Nicole Dionne, SIS/BA '07, graduated summa cum laude from the Honors Program at AU with a major in International Relations. After the earthquake devastated Haiti in January, Dionne contacted SIS and offered to share a story of her experiences. Her remarkable tale is below.
I’m a second year MPH student in the Department of Global Health at Emory University. Since the beginning of the summer, I have been collecting my thesis data on diabetes at Hôpital Albert Schweiter Haiti. The hospital is located about 90 km north of Port-au-Prince and serves nearly 300,000 patients in the Artibonite Valley.
I was in the car stopped outside the hospital’s office in Port-au-Prince when the earthquake hit. I didn’t really understand what was happening until I saw the buildings around us start to fall. We ran down the street because a three-story school had collapsed. People rushed to the school to help free children and teachers from the rubble. Thousands flooded the streets and other open spaces in fear that aftershocks would ruin the few remaining buildings. A heavy cloud of dust rose over the city as the sun began to set.
On the ride back to the hospital, we listened carefully to the radio broadcasts. Reports of collapsed buildings and fatalities rushed the airways. Our packed van sat in stunned silence for the entire 4 hour ride. How could this be happening? Despite the radio broadcasts, it wasn’t immediately apparent how catastrophic the earthquake had been. It wasn’t until the following morning that the gravity of the situation became clearer. We were without functioning phone lines, so many people waited impatiently to hear news from missing friends and family. The mood in the street shifted almost constantly – hugs and shouts of “hallelujah” when loved ones were found safe and tears and wails when they were not. The intensity of witnessing such raw emotions has clenched down on my heart and has not yet loosened its grip – aching for all of the loss and sadness.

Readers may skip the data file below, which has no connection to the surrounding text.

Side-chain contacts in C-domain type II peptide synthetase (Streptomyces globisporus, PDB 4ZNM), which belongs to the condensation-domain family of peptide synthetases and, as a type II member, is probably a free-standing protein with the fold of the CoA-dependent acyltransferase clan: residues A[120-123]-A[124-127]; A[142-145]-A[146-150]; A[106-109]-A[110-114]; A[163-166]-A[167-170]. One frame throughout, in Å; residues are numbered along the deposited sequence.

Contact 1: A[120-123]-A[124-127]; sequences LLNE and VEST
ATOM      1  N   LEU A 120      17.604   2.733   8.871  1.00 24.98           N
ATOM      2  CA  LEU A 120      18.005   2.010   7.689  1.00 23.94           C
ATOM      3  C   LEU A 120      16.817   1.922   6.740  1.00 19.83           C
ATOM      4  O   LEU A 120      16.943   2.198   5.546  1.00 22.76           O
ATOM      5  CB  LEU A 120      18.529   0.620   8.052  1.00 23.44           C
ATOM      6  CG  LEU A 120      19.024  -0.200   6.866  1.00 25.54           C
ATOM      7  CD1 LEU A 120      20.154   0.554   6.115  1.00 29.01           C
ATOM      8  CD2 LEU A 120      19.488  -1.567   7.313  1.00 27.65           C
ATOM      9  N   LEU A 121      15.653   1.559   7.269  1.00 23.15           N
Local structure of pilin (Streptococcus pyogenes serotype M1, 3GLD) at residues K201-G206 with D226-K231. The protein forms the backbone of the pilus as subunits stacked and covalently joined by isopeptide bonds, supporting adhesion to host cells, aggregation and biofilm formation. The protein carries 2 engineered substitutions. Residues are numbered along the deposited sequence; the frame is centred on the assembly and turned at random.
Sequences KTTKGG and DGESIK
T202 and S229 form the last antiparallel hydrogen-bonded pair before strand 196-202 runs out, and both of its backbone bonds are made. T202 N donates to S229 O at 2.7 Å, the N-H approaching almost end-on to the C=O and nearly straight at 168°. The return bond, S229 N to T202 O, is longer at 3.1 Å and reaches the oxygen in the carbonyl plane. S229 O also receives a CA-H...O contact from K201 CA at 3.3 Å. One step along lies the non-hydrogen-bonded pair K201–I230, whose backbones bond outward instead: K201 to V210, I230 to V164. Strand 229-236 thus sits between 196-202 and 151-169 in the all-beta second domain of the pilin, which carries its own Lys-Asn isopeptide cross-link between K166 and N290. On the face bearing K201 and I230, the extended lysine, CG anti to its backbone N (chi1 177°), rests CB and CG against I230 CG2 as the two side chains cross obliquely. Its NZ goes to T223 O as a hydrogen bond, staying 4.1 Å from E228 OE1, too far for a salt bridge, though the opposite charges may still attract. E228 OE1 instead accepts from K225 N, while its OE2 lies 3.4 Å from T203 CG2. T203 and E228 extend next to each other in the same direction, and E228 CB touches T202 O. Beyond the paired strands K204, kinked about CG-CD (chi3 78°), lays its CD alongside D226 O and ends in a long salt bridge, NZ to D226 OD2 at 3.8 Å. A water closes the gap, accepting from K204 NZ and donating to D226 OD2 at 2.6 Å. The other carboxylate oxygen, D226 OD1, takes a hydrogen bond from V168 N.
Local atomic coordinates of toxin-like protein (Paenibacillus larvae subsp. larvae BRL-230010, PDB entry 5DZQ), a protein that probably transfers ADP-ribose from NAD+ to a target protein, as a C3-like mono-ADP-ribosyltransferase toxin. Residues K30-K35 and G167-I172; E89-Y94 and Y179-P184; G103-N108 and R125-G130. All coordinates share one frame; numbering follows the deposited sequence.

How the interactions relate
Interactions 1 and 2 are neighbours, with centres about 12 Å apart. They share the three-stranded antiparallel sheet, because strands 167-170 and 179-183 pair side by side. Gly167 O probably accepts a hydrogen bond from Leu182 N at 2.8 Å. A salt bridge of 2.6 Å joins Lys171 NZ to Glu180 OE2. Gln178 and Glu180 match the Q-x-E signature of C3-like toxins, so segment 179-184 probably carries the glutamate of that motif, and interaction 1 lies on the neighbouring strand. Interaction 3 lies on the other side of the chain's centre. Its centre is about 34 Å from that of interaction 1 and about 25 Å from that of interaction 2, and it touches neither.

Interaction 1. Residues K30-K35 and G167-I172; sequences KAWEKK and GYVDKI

While there was no damage to the hospital or its immediate surroundings, it was flooded with patients. They arrived by any means possible – motorcycles, the back of pickup trucks, buses. Hundreds waited to be seen by doctors – many with makeshift splints and other bandages. Over a week later, patients were still arriving. Hospital staff has been working non-stop, despite the fact that they too have missing or injured friends and family. There were over 250 patients waiting for surgery – many with multiple broken bones and other trauma. Teams of American surgeons have been allowed to land in Haiti and have been working along with the Haitian staff to handle the overflow.
The ability of people to come together in a time of crisis is inspiring. Community members and local organizations have been bringing hot meals, water, and care packages to patients. Non-medical hospital staff has been working around the clock to help out any way they can, including comforting patients. Even the aid community is banding together by sharing medical supplies and other resources. It would be nice if the media had portrayed Haitians as I have witnessed them – giving, compassionate, and community-minded, rather than focusing on the few acts of ill will in Port-au-Prince.
As a student of global public health, I have learned a lot by seeing the emergency relief process. We spend all of this time in the classroom learning about preparedness, and to see the plans in action is something completely different. With every disaster response, there is a lot to be learned. Each time we can improve. If it weren’t for school starting, I would’ve liked to stay at the hospital and continue helping there. This tragedy has motivated me to finish my degree and get out working in the field.
If people at AU are interested in helping the earthquake relief effort, I encourage them to get online and donate to one of the organizations working on the ground here. People can donate to Hôpital Albert Schweiter Haiti by visiting their website at http://www.hashaiti.org.